Friday, March 2, 2012

Dean & Son Movable Books and How To Date Them

by Stephen J. Gertz

Old Woman and Her Silver Penny.
Dean's Movable Books. London: Dean & Son, n.d. [1861].

First edition. Octavo (9 3/4 x 6 3/4 ini; 248 x 171 mm).
Eight hand-colored wood engraved movable plates.
 Full page advertisements to front and rear endpapers.

The movable books of Dean & Son - the first publisher to produce movable books in large numbers - are highly desirable to collectors. Rarely found in untouched, fully functional condition due to the wear and tear of children, they were customarily issued without a date of publication, probably to keep them "evergreen," to wit, fresh and timeless in the marketplace without fear of becoming literally dated.

Most attributed dates by scholars and librarians are educated guesswork, and "circa" commonly accompanies whatever year of publication assigned by them as well as by dealers, collectors, and writers on the subject (i.e. Ann Montanaro and Peter Haining). 

Though Montanaro suggests the publication date as 1858,
At the lower right corner of the the lower board the
printer's key reads: " 8000 2 61," i.e. 8,000 printed, February 1861.

At the lower right corner of the rear pastedown
to this copy appears the printing key:
 "6000 5 61," i.e. 6,000 printed, May 1861.

Curiously, the year of publication and, significantly, the print run are present on just about all of the Dean & Son movables, if you know where to look and understand what it is you're looking at.

The Movable Mother Hubbard.
London: Dean & Son, n.d. [1857].

First edition. Octavo (9 3/4 x 6 1/2 x 248 x 164 mm).
Eight hand-colored woodcut movable plates, two of
which possess multiple moving images.

In the lower right or left corner of the rear board or on the lower right or left of the rear paste-down endpaper (usually an advertisement) is the publisher/printer's key. At the lower right corner of the the lower board to the Old Woman and Her Silver Penny, for example, the key reads: "8000 2 61," i.e. 8,000 printed in February 1861.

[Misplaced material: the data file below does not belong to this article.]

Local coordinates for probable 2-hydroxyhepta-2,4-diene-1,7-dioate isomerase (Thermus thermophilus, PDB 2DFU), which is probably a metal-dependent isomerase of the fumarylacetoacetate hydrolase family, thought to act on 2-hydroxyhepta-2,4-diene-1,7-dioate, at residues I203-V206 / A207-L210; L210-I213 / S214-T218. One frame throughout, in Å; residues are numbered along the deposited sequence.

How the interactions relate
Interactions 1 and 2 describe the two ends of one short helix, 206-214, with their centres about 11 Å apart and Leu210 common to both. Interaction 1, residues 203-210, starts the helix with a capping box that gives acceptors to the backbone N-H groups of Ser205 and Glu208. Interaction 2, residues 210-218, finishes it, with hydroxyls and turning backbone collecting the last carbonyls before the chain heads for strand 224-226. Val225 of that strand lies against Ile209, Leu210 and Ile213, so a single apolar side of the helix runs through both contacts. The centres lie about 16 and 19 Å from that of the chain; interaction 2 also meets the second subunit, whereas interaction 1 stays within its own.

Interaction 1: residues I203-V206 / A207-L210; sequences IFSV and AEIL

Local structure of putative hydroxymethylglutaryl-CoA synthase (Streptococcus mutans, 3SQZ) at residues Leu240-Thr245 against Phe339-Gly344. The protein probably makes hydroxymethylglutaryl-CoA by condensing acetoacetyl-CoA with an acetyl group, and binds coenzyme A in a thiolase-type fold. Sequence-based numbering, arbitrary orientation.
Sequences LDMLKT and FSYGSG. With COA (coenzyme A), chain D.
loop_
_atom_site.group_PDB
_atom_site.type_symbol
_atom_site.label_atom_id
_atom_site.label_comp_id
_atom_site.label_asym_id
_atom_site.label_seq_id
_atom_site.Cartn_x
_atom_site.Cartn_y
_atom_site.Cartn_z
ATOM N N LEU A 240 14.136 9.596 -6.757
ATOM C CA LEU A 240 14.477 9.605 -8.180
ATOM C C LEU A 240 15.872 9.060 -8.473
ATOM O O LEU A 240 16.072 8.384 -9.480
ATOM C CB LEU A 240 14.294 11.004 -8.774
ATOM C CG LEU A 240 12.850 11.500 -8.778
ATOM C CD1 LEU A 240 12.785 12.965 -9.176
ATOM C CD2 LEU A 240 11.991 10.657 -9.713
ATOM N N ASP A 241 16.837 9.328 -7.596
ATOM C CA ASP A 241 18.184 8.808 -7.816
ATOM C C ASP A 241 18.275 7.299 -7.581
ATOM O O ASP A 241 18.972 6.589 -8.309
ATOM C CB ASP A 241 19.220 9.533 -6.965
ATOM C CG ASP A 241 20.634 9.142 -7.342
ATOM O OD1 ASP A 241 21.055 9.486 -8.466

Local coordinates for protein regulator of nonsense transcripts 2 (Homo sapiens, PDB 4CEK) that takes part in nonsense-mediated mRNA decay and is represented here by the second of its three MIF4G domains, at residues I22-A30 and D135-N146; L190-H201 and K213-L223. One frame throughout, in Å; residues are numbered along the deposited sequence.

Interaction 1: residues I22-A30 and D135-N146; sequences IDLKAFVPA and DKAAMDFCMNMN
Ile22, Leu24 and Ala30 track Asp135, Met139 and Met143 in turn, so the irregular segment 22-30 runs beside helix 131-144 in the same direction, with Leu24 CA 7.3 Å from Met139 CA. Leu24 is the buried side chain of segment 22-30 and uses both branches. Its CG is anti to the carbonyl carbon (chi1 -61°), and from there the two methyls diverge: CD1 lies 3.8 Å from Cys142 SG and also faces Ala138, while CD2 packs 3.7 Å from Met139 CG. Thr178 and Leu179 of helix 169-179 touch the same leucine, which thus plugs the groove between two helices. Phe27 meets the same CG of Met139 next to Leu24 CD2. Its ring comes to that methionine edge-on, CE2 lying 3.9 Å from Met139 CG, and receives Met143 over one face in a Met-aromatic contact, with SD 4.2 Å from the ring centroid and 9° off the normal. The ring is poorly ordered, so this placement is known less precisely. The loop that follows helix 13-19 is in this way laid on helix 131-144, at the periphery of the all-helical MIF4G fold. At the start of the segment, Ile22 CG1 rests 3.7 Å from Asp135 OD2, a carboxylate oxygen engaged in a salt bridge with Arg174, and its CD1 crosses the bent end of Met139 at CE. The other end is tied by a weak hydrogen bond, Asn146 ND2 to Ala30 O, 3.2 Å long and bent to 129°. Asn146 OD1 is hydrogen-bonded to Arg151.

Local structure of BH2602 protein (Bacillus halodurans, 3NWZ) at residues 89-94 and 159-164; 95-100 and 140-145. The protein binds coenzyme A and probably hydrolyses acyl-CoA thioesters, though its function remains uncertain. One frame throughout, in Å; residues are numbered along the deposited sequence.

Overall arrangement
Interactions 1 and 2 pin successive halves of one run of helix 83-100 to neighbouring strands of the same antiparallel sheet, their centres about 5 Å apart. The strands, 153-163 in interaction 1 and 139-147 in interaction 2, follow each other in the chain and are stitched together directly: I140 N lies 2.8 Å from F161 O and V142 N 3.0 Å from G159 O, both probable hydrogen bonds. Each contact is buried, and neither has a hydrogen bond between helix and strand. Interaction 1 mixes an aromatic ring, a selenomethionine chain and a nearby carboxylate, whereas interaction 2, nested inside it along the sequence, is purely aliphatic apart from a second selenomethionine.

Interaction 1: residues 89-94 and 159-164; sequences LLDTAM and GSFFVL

Sometimes you will find two keys. At the lower right corner of the rear paste-down to the copy of the Old Woman and Her Silver Penny I recently handled appears the printing key:  "6000 5 61," i.e. 6,000 printed, May 1861. 

An amazing four movable scenes using a single pull-tab.

With this example we learn that 8.000 were printed in February 1861 and another 6,000 were printed in May of the same year. This copy, then, is a second printing. Now, to what I imagine will be the utter frustration of collectors of Dean movables, they can be prioritized as first, second, third printings, making the first printing, theoretically, the more desirable - if you can find one.

In the lower left corner of the rear board is the
printer's key: "1000 2, 57," i.e. 1,000 printed February 1857.

"The first true movable books published in any large quantity were those produced by Dean & Son, a publishing firm founded in London before 1800. By the 1860s the company claimed to be the 'originator of childrens' movable books in which characters can be made to move and act in accordance with the incidents described in each story.' From the mid-19th century Dean turned its attention to the production of movable books and between the 1860s and 1900 they produced about fifty titles" (Montanaro, Ann. A Concise History of Pop-Up and Movable Books).

Dean & Son's Movable Book of the Royal Punch & Judy
As Played Before the Queen at Windsor Castle & the Crystal Palace.

London: Dean & Son, n.d. [1859].

First edition. Tall octavo (11 x 6 5/8 in; 280 x 170 mm).
Eight hand-colored movable woodcut plates with accompanying text.